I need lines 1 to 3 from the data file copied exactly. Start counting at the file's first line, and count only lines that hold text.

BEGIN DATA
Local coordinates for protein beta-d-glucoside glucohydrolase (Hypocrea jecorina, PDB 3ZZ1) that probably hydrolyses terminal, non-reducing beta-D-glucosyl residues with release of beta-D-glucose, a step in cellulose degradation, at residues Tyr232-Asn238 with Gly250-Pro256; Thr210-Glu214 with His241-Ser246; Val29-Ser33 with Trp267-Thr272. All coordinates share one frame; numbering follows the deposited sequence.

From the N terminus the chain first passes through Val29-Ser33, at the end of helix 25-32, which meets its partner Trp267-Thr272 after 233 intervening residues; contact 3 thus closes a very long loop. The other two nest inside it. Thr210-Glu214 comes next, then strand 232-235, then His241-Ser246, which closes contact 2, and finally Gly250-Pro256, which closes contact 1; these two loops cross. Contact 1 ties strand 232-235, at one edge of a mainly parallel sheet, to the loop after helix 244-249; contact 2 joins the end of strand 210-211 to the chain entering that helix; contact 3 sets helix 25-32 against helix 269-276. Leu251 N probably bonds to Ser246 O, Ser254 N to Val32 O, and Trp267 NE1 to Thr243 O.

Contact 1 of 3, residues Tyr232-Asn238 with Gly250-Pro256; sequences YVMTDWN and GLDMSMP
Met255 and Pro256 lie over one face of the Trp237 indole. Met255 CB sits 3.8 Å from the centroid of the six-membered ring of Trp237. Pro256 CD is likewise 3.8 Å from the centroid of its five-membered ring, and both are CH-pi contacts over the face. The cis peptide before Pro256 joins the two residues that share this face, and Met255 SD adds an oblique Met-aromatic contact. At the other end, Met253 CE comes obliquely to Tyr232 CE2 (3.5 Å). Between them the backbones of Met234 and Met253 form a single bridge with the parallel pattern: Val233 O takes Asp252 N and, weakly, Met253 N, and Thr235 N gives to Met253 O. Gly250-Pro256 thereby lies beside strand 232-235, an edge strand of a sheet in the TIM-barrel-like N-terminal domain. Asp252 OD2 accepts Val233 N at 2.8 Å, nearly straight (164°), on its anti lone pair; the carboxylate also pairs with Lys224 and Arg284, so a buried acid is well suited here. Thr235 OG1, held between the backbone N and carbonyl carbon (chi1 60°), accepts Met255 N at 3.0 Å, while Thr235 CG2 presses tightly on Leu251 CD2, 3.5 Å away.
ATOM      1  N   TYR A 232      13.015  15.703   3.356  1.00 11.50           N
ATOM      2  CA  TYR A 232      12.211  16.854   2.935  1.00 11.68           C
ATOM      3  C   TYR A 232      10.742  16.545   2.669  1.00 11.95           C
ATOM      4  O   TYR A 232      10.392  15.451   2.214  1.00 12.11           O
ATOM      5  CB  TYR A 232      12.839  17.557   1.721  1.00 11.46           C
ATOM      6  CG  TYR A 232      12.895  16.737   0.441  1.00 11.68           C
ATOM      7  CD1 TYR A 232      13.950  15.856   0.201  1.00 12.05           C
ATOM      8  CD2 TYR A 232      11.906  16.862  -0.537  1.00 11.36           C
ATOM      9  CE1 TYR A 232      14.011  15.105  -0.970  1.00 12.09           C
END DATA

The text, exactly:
Local coordinates for protein beta-d-glucoside glucohydrolase (Hypocrea jecorina, PDB 3ZZ1) that probably hydrolyses terminal, non-reducing beta-D-glucosyl residues with release of beta-D-glucose, a step in cellulose degradation, at residues Tyr232-Asn238 with Gly250-Pro256; Thr210-Glu214 with His241-Ser246; Val29-Ser33 with Trp267-Thr272. All coordinates share one frame; numbering follows the deposited sequence.

From the N terminus the chain first passes through Val29-Ser33, at the end of helix 25-32, which meets its partner Trp267-Thr272 after 233 intervening residues; contact 3 thus closes a very long loop. The other two nest inside it. Thr210-Glu214 comes next, then strand 232-235, then His241-Ser246, which closes contact 2, and finally Gly250-Pro256, which closes contact 1; these two loops cross. Contact 1 ties strand 232-235, at one edge of a mainly parallel sheet, to the loop after helix 244-249; contact 2 joins the end of strand 210-211 to the chain entering that helix; contact 3 sets helix 25-32 against helix 269-276. Leu251 N probably bonds to Ser246 O, Ser254 N to Val32 O, and Trp267 NE1 to Thr243 O.

Contact 1 of 3, residues Tyr232-Asn238 with Gly250-Pro256; sequences YVMTDWN and GLDMSMP